New research out of Case Western Reserve University School of Medicine describes a mechanism by which an essential quality control system in cells identifies and destroys faulty genetic material. The findings were published online December 23 in Nature Communications.
Kristian Baker PhD, associate professor in the Center for RNA Molecular Biology at Case Western Reserve University School of Medicine led the study that provided evidence for direct communication between the cell's protein synthesis machinery - the ribosome - and the protein complex that recognizes and destroys defective genetic intermediates called messenger RNAs (mRNAs).
"We aimed to understand how cells are able to recognize mRNA that is defective and distinguish it from normal mRNA. For most cells this process is critical for survival, but we didn't yet understand how it works, especially when the difference between the two is very subtle," said Baker. "Our findings clearly show that surveillance machinery involved in identifying faulty mRNA functionally interacts with the ribosome, the apparatus responsible for synthesizing proteins in the cell. It is now clear that these two elements communicate and work closely together to recognize and eliminate aberrant mRNA from the cell."
Cells convert sections of DNA encoding genes into mRNA that serves as a blueprint for the synthesis of a protein. In some cases, the DNA template has suffered damage or errors occur when copying the information such that the mRNA contains a "premature stop codon." Premature stop codons cause the ribosome to halt synthesis early, before the entire protein is made, resulting in a truncated protein that often lacks function, or worse, can wreak havoc on other normal processes in the cell. Baker's research focused on how cells identify when an mRNA has a premature stop codon and then target the faulty genetic intermediate for rapid disposal to avoid the harmful effects of truncated proteins.
"Consider a car maker," said Baker. "If a faulty brake pedal sneaks past quality control and gets installed into a new car, the primary result is an improperly functioning car, which, in itself, is bad. However, failure to remove the car from the road could have grave secondary consequences if it leads to the damage of other cars, drivers or roads. Efficient quality control processes are therefore necessary, and ones that identify and remove faulty genetic intermediates from the cell are absolutely critical for avoiding downstream consequences that could negatively impact the function of the entire cell."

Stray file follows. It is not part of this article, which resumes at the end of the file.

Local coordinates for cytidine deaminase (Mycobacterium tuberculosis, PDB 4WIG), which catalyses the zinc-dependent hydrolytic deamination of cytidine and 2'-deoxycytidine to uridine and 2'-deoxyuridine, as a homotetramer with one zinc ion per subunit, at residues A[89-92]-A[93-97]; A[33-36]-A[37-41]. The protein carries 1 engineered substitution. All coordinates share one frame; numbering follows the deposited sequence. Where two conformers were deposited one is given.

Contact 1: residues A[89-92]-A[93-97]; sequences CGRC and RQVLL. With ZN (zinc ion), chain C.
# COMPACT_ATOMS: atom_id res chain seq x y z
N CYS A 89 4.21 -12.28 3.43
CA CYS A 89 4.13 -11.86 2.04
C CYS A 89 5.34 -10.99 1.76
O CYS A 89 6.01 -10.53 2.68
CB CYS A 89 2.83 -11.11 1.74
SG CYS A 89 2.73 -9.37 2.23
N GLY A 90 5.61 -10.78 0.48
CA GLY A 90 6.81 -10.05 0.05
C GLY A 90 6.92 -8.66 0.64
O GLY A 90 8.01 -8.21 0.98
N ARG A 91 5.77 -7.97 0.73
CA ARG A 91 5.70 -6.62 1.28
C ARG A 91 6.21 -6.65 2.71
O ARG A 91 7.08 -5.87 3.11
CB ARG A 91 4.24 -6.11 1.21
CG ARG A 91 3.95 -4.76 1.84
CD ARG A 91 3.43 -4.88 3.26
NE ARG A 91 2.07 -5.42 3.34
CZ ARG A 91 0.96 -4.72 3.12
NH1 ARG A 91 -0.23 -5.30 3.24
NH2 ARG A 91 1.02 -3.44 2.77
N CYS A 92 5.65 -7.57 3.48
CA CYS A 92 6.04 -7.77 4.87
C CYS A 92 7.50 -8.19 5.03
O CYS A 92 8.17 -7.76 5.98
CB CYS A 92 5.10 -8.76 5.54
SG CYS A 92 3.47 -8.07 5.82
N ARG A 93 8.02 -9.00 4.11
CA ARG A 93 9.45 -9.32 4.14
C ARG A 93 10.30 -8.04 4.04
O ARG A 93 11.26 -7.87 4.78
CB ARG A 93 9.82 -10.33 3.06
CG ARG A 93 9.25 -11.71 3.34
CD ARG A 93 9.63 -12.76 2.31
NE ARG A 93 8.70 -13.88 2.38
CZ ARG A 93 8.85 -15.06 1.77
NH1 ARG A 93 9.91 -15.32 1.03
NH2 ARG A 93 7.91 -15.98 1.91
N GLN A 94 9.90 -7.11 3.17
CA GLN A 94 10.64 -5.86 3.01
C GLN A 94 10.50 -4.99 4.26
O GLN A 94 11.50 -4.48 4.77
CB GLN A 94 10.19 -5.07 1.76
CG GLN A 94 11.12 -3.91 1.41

In the new study, Baker and her team of researchers uncovered that ribosomes were stalled on mRNA at premature stop codons. This observation led to the discovery that one of proteins in the surveillance complex, UPF1, was important for interacting with the stalled ribosome and assisting with its release from the mRNA. The inability of UPF1 to properly communicate with the ribosome results in the failure of the mRNA to be targeted to rapid elimination and inactivates the whole surveillance system. Moreover, Baker's findings indicated that UPF1 harnesses energy found in adenosine triphosphate - a reserve for energy storage in the cell - to influence the function of the ribosome, and that this step in the cellular checkpoint is necessary for recognizing and destroying mRNA with premature stop codons.
Baker's efforts could potentially be leveraged for the future treatment of genetic diseases. "About one-third of all genetic diseases involve a gene mutation that introduces a premature stop codon into the corresponding mRNA. In some cases, a therapeutic strategy that either instructs the ribosome to bypass this stop or that interferes with the recognition or elimination of the mRNA could restore some level of functional protein and lessen disease symptoms in patients," said Baker. "What is most exciting is that once developed, such a strategy could be applied not just to a single genetic disease, but to any that occur as a consequence of these particular mutations."
Funding for the study was provided by the National Institutes of Health (GM095621) and the National Science Foundation (1253788). The lead author, graduate student, Lucas Serdar, was supported by a Pre-doctoral Fellowship granted by the NIH (T32 GM08056).
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